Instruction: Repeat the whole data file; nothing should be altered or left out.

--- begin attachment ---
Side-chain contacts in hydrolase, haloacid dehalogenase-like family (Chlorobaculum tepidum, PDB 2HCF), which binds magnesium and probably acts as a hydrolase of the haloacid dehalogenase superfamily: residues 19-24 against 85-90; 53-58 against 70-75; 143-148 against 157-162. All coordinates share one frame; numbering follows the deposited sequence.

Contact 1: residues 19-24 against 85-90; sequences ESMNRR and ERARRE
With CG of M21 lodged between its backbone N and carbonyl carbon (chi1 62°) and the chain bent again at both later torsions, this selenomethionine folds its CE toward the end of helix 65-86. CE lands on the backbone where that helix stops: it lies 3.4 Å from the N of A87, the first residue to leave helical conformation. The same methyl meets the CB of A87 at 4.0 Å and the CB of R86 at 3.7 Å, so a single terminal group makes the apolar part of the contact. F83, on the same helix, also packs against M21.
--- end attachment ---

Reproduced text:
Side-chain contacts in hydrolase, haloacid dehalogenase-like family (Chlorobaculum tepidum, PDB 2HCF), which binds magnesium and probably acts as a hydrolase of the haloacid dehalogenase superfamily: residues 19-24 against 85-90; 53-58 against 70-75; 143-148 against 157-162. All coordinates share one frame; numbering follows the deposited sequence.

Contact 1: residues 19-24 against 85-90; sequences ESMNRR and ERARRE
With CG of M21 lodged between its backbone N and carbonyl carbon (chi1 62°) and the chain bent again at both later torsions, this selenomethionine folds its CE toward the end of helix 65-86. CE lands on the backbone where that helix stops: it lies 3.4 Å from the N of A87, the first residue to leave helical conformation. The same methyl meets the CB of A87 at 4.0 Å and the CB of R86 at 3.7 Å, so a single terminal group makes the apolar part of the contact. F83, on the same helix, also packs against M21.